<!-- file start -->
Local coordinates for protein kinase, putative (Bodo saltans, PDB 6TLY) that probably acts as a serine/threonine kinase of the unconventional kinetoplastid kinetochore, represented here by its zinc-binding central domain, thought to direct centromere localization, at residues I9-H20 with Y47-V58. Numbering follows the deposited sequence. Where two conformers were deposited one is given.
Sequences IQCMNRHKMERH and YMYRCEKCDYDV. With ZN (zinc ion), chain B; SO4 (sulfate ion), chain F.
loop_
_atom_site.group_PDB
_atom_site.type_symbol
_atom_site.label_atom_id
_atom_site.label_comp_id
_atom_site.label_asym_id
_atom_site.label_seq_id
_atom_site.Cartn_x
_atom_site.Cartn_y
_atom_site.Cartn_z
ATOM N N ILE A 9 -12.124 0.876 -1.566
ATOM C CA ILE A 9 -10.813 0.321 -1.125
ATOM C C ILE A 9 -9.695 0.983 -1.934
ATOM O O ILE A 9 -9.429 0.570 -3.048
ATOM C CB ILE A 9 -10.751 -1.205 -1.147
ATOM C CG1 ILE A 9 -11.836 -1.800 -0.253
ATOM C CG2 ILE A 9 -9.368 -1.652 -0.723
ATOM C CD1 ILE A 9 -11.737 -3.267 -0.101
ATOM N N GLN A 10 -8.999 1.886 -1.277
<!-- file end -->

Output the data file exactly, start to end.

Local coordinates for protein kinase, putative (Bodo saltans, PDB 6TLY) that probably acts as a serine/threonine kinase of the unconventional kinetoplastid kinetochore, represented here by its zinc-binding central domain, thought to direct centromere localization, at residues I9-H20 with Y47-V58. Numbering follows the deposited sequence. Where two conformers were deposited one is given.
Sequences IQCMNRHKMERH and YMYRCEKCDYDV. With ZN (zinc ion), chain B; SO4 (sulfate ion), chain F.
loop_
_atom_site.group_PDB
_atom_site.type_symbol
_atom_site.label_atom_id
_atom_site.label_comp_id
_atom_site.label_asym_id
_atom_site.label_seq_id
_atom_site.Cartn_x
_atom_site.Cartn_y
_atom_site.Cartn_z
ATOM N N ILE A 9 -12.124 0.876 -1.566
ATOM C CA ILE A 9 -10.813 0.321 -1.125
ATOM C C ILE A 9 -9.695 0.983 -1.934
ATOM O O ILE A 9 -9.429 0.570 -3.048
ATOM C CB ILE A 9 -10.751 -1.205 -1.147
ATOM C CG1 ILE A 9 -11.836 -1.800 -0.253
ATOM C CG2 ILE A 9 -9.368 -1.652 -0.723
ATOM C CD1 ILE A 9 -11.737 -3.267 -0.101
ATOM N N GLN A 10 -8.999 1.886 -1.277